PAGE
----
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Ranking Every Land with EDHREC – Part 30: Recycle, Recycle
I hadn’t played Magic in a couple weeks, so I went to jam some Commander this week, and you know what?
Magic is awesome.
I sometimes feel the need to just restate this. Here I am ranking every land based on how many decks they have on EDHREC, but beyond my spreadsheets is an actual game you can play, and it’s consistently great, and I sometimes forget how great it is. This isn’t news, but it’s nice to stop and appreciate it every so often: Magic is awesome!
50: The Guildgates: 12,489 Decks
(: 14,685; : 13,117; : 13,774; : 12,880; : 12,862; : 12,162 : 12,080; : 11,828; : 11,590; : 9,913)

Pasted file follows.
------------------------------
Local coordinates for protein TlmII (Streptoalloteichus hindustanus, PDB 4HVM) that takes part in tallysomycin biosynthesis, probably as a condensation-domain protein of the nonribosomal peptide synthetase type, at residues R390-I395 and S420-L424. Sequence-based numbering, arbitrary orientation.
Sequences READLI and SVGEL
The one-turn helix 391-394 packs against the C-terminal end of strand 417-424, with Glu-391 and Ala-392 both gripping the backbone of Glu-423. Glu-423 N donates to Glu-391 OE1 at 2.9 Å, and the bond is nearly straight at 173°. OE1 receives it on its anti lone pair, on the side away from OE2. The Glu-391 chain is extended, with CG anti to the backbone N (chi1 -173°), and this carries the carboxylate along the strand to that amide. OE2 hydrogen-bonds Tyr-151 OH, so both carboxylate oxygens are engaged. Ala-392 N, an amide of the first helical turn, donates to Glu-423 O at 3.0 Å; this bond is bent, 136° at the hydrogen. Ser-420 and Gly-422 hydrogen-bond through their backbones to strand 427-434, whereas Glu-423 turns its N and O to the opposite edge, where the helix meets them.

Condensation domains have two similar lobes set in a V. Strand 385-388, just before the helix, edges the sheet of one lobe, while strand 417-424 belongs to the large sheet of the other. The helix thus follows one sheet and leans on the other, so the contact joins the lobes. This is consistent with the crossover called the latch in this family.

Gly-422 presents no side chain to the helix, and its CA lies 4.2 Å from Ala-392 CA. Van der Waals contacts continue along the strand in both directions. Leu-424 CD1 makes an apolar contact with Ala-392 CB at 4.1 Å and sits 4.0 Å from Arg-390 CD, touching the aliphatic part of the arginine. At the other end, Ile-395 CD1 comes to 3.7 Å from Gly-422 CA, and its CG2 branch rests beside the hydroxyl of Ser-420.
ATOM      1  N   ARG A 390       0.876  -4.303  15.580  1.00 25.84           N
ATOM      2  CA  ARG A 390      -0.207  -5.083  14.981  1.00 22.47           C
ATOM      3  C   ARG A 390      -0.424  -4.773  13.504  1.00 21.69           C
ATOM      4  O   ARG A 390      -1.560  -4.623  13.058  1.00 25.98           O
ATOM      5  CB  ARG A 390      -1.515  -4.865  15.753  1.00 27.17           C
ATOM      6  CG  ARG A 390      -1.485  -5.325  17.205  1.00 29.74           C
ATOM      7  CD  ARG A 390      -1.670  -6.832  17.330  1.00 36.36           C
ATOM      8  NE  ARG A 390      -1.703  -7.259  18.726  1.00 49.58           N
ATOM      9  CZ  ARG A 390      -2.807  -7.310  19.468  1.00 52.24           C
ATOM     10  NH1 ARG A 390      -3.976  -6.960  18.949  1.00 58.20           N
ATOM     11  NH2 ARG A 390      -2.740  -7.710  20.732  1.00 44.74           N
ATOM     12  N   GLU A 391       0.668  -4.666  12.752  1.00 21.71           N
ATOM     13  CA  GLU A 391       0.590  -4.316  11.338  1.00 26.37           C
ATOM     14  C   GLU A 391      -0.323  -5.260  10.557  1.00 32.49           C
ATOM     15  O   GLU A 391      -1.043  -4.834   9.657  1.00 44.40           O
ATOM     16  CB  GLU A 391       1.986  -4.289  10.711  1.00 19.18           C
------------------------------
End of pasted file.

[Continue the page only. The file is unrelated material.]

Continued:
The last couple times we talked about common taplands, there were some people surprised they were ranking so high. Clearly these are not even within the top 100 best lands, let alone being above stuff like the OG dual lands. What data like this reveals is not only how many people own these (they come in just about every precon), but also how much of a market there is for them. There’s clearly a ton of people that are building decks with whatever cards they own, or within some sort of budgetary guidelines, and it’s more than can be seen from most local game stores. Don’t let the hidden crown of kitchen table EDH players escape your notice. Data shows they’re very clearly out there.
Of course, there is a tiny bit more to say on the Guildgates as opposed to the starter deck lands: that Gate subtype. Not really going to matter unless you build around it, and the payoffs aren’t great, save for two cards: for being able to fix for multiple colors of mana like a bootleg , and ! As mentioned before, if you happen to be running all ten Guildgates, this can slot right in!